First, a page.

Imagine that you are in a position of power with the Tampa Bay Rays and you are convinced the Cubs violated Major League Baseball rules by tampering with Joe Maddon.
What would you do next?
The Rays have a choice between two distinct routes, now that the Cubs have formally announced Maddon’s hiring. The position they are in may not be that much different than the place where Boston manager John Farrell found himself when Yankees right-hander Michael Pineda walked to the mound with a gob of pine tar on his neck in April.
Farrell had the option of simply ignoring what he saw -- what everybody saw -- with the knowledge that a lot of pitchers veer around the written rules, including his own. Farrell certainly is well aware that a lot of pitchers will shave the forearm of their glove hand and cover it with sunscreen, or that they will glop the underside of their caps with pine tar, and in a moment of need, will go to that spot in their ongoing effort to get a better grip on the ball.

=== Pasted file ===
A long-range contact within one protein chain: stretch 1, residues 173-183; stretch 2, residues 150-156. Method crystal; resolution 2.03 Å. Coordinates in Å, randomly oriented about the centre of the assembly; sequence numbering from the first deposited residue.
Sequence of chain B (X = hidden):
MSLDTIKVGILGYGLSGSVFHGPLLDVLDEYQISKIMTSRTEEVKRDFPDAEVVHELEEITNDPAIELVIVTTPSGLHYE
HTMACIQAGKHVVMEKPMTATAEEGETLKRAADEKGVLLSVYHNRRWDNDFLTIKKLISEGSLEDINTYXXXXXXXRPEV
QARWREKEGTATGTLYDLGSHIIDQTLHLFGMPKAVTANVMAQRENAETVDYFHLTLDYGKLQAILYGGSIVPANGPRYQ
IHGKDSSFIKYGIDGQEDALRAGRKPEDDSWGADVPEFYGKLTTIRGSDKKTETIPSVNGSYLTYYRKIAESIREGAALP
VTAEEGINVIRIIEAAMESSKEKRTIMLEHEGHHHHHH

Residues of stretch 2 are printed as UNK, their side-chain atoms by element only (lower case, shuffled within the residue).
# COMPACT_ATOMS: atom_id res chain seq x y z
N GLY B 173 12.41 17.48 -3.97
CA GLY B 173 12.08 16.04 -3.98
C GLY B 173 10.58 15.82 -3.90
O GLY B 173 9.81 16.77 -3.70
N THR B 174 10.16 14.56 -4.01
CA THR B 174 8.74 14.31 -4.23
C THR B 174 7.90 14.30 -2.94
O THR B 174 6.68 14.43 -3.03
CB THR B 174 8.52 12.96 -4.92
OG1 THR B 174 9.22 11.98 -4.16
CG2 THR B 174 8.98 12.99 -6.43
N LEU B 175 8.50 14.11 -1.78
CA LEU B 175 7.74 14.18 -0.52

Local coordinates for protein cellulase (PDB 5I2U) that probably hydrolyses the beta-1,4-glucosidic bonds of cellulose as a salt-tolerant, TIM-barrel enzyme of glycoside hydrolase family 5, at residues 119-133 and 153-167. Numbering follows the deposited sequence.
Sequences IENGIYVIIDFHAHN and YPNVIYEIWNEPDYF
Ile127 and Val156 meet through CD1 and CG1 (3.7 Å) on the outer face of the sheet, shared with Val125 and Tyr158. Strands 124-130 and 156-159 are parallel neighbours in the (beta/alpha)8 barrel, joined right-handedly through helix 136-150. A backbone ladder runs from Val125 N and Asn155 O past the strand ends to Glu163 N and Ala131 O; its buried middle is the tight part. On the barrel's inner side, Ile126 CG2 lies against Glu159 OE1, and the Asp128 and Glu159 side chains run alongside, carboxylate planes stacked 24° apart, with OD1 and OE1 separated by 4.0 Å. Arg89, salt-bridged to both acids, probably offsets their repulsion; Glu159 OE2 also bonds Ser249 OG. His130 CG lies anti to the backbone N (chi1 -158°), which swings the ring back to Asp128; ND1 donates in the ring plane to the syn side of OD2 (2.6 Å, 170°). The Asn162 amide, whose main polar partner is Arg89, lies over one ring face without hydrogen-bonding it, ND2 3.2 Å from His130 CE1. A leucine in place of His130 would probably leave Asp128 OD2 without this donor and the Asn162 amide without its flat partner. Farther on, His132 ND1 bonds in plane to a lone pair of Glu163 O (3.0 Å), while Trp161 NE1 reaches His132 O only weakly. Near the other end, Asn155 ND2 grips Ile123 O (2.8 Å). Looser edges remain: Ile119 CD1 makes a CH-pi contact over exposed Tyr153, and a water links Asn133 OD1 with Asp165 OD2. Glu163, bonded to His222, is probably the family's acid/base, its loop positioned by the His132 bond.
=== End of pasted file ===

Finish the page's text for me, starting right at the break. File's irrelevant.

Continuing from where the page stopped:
But Pineda’s violation seemed so blatant to him, so brazen, that Farrell also had to consider the ramifications if he didn’t do anything -- that he would look like a pushover. He would look like someone who let his team get beat without a fight.
And we know what happened next: Farrell went to the umpires and asked them to check Pineda, and the pitcher was quickly ejected.
From the Rays’ perspective, the way the Maddon situation has played out must be, well, maddening.